Smartphone shares with a difference

Maybe it’s something to do with  the herd mentality, but investors can sometimes be a little unimaginative. 

Technology, an exciting and forward-thinking sector, is an appealing area. But with so many companies involved in the creation and innovation of the world-class products so many of us covet, why do so many investors simply make obvious investments in companies such as Apple and Samsung?

Smartphone sales are undergoing exponential growth that shows no sign of tailing off. Usage has been embraced in the West by a highly sticky customer base and is spreading into emerging markets. 

The battle among the main handset providers to become the market leader attracts a lot of attention, but it is worth looking at companies that provide goods and services across the board. These lesser-known gems benefit from being broadly involved in the rapidly growing smartphone market rather than a single brand. 


Qualcomm produces the semiconductors, or chips, that go into your smartphone to make some of the magic happen. The firm’s business is connectivity, so whether your device uses 2G, 3G or 4G, it’s products will be found somewhere in the supply chain. 

‘QC has carved itself out as a leading innovator,’ says Jeremy Gleeson, manager of the Axa Framlington Global Tech fund. The company sells to both Apple and Samsung, so it has exposure to their combined market share, at a healthy gross margin of around 63 per cent.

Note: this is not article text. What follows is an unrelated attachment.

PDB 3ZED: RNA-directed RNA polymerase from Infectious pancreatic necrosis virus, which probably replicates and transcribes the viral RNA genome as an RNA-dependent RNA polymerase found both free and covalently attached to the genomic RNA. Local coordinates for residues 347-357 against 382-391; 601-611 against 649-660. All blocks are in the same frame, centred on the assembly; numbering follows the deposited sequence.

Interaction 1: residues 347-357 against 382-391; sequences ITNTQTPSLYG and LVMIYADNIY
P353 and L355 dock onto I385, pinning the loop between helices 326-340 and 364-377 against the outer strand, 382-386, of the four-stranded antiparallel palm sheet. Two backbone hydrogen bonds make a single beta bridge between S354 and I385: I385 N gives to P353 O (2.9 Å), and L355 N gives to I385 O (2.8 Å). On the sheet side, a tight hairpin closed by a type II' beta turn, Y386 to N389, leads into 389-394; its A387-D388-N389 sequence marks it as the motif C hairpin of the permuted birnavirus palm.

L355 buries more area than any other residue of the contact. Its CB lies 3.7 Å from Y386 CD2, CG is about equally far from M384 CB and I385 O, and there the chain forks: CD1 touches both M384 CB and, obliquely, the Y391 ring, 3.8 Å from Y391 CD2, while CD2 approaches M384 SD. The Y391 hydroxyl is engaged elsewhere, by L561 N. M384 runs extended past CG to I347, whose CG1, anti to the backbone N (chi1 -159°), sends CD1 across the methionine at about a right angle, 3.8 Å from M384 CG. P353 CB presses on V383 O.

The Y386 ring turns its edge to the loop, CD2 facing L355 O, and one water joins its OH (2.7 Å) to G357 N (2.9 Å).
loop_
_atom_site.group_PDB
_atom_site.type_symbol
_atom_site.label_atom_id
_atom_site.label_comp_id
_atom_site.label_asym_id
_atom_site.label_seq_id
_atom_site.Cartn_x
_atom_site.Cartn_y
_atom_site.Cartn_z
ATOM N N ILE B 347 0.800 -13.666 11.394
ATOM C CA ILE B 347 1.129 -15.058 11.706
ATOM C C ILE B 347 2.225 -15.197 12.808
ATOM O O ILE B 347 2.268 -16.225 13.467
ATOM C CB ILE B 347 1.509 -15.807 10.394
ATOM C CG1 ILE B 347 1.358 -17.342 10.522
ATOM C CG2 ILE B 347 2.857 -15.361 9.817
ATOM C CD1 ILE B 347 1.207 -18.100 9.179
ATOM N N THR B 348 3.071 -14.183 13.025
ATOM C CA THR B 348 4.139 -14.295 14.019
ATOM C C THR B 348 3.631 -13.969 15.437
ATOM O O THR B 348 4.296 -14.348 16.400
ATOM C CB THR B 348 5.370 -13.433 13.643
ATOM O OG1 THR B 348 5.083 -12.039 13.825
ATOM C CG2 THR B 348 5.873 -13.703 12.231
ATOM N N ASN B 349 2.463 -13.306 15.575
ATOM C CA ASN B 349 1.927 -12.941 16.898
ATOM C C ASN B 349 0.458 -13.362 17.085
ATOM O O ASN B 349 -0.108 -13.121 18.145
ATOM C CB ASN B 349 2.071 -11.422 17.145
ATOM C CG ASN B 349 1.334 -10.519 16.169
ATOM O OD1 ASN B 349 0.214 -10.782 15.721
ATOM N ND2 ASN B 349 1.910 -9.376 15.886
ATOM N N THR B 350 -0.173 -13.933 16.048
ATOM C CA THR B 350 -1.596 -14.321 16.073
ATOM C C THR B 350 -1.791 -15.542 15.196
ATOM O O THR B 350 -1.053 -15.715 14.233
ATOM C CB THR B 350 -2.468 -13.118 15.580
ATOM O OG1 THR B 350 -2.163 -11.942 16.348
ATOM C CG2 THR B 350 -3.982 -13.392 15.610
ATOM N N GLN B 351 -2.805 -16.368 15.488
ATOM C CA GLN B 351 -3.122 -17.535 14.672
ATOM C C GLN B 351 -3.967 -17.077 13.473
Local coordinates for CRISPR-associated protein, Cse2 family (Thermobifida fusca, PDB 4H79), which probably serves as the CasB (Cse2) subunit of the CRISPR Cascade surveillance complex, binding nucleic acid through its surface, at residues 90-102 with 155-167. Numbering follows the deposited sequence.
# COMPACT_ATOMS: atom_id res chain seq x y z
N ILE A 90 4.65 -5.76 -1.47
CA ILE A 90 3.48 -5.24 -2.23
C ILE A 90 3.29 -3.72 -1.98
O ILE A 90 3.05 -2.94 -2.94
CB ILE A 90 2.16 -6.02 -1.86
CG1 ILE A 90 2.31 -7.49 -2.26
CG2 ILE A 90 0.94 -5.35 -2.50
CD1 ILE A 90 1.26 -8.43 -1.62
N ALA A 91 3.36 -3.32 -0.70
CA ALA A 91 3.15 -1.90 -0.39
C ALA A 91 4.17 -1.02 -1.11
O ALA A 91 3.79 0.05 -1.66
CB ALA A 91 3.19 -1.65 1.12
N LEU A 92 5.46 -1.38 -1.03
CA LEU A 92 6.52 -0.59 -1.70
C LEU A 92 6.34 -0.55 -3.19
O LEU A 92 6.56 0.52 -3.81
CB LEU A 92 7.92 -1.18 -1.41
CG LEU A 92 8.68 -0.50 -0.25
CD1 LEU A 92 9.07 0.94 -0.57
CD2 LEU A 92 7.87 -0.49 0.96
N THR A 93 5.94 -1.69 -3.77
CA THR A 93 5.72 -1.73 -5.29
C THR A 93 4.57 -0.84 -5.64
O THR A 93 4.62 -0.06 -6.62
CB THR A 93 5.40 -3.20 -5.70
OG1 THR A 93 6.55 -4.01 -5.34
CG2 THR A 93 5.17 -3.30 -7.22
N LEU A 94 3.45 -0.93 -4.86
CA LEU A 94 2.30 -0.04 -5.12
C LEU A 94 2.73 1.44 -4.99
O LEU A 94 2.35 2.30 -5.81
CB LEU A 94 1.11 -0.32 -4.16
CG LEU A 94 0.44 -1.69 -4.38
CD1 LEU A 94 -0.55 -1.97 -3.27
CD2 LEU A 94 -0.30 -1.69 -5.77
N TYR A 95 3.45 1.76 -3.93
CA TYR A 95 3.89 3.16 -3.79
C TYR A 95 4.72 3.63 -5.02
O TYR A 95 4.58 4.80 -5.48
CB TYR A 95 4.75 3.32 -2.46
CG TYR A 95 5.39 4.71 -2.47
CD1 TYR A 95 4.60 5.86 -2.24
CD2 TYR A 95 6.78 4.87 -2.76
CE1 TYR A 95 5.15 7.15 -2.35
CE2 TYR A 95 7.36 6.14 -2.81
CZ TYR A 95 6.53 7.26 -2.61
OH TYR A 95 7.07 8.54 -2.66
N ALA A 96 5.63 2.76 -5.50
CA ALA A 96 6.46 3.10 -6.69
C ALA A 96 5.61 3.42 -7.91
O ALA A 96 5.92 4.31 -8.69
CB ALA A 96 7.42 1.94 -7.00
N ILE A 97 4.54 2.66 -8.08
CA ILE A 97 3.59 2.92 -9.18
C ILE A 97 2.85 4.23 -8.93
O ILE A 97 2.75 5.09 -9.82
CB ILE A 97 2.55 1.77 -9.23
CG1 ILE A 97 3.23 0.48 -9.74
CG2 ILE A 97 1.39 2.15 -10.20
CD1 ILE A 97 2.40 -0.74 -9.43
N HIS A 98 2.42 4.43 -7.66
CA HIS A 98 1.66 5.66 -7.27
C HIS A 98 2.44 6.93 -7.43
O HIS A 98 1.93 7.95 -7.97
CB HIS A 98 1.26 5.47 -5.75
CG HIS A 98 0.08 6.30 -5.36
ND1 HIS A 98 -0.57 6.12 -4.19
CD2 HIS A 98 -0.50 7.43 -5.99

Gleeson says Qualcomm owns intellectual property used in 3G standard handsets and receives a royalty for every device that uses it. 

‘Qualcomm has demonstrated through its innovation that it is a key supplier, and it’s easy for companies to choose to use it,’ adds Gleeson. 

His fund has owned the share for several years. It bought the share at $36 (£23) in 2008 and it is now worth $63 (£41). The share price was up 10 per cent in 2011 and a further 13 per cent in 2012. The company features in the top 10 holdings of many of the 13 funds in the Investment Management Association’s technology and telecoms sectors.